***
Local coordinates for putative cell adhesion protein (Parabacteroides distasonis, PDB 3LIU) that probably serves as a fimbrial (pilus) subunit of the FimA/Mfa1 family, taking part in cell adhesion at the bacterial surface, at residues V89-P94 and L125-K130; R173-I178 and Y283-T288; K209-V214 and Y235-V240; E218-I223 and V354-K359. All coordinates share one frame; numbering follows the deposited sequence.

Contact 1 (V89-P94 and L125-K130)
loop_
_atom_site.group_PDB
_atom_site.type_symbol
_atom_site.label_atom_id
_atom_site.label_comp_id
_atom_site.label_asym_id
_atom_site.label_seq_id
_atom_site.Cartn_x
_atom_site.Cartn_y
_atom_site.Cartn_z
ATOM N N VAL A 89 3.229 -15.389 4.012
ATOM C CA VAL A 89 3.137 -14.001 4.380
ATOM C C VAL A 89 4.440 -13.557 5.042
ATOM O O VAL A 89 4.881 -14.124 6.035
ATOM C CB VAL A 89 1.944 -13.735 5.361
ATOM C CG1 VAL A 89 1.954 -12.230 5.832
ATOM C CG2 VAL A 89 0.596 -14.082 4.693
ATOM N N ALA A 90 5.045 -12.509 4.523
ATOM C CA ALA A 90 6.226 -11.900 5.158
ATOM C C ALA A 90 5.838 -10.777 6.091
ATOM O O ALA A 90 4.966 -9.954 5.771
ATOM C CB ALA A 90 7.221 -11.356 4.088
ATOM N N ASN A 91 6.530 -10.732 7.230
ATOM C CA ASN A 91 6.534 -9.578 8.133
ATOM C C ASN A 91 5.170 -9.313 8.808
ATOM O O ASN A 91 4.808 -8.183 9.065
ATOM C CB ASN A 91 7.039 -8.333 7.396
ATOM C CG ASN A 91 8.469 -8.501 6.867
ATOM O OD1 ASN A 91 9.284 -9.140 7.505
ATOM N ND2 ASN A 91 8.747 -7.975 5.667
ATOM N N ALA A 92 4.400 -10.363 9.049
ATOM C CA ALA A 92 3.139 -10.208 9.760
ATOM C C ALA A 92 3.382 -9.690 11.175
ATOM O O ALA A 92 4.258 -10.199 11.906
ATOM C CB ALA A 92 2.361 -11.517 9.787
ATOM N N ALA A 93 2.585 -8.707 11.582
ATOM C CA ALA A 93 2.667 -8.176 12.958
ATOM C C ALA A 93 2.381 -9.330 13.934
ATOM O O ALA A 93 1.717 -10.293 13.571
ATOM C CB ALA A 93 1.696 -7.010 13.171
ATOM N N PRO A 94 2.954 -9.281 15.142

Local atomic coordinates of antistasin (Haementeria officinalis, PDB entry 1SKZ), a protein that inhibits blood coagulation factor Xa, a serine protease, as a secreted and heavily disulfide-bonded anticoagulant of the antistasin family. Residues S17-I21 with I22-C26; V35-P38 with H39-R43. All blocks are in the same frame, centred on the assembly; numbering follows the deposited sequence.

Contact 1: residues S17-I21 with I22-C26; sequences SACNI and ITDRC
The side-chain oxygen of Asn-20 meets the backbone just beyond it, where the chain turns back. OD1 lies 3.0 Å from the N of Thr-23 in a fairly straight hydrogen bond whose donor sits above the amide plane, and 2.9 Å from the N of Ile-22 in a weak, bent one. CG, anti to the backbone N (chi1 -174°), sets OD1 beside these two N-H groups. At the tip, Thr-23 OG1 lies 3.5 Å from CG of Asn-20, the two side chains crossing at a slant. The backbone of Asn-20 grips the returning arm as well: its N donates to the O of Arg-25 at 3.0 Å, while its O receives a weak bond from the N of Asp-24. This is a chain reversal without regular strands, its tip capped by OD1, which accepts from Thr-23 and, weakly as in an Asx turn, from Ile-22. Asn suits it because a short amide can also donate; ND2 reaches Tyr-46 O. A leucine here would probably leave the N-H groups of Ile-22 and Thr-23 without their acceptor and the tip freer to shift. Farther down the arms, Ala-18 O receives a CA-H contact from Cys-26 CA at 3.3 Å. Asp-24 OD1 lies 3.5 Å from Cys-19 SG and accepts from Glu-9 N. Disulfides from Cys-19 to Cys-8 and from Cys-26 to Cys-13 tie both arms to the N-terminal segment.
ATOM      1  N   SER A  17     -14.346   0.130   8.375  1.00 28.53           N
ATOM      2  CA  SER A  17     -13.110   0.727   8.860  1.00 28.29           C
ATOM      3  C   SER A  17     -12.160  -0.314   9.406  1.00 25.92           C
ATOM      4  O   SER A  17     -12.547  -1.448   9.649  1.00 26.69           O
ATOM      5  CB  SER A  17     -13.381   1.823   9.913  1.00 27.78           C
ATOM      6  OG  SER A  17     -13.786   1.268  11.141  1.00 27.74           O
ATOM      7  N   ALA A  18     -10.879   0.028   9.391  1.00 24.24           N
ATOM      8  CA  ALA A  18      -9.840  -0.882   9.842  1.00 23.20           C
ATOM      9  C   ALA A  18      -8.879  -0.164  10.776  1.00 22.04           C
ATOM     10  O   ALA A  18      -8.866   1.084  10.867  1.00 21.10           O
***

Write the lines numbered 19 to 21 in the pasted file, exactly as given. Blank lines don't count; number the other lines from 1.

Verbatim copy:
ATOM C CG2 VAL A 89 0.596 -14.082 4.693
ATOM N N ALA A 90 5.045 -12.509 4.523
ATOM C CA ALA A 90 6.226 -11.900 5.158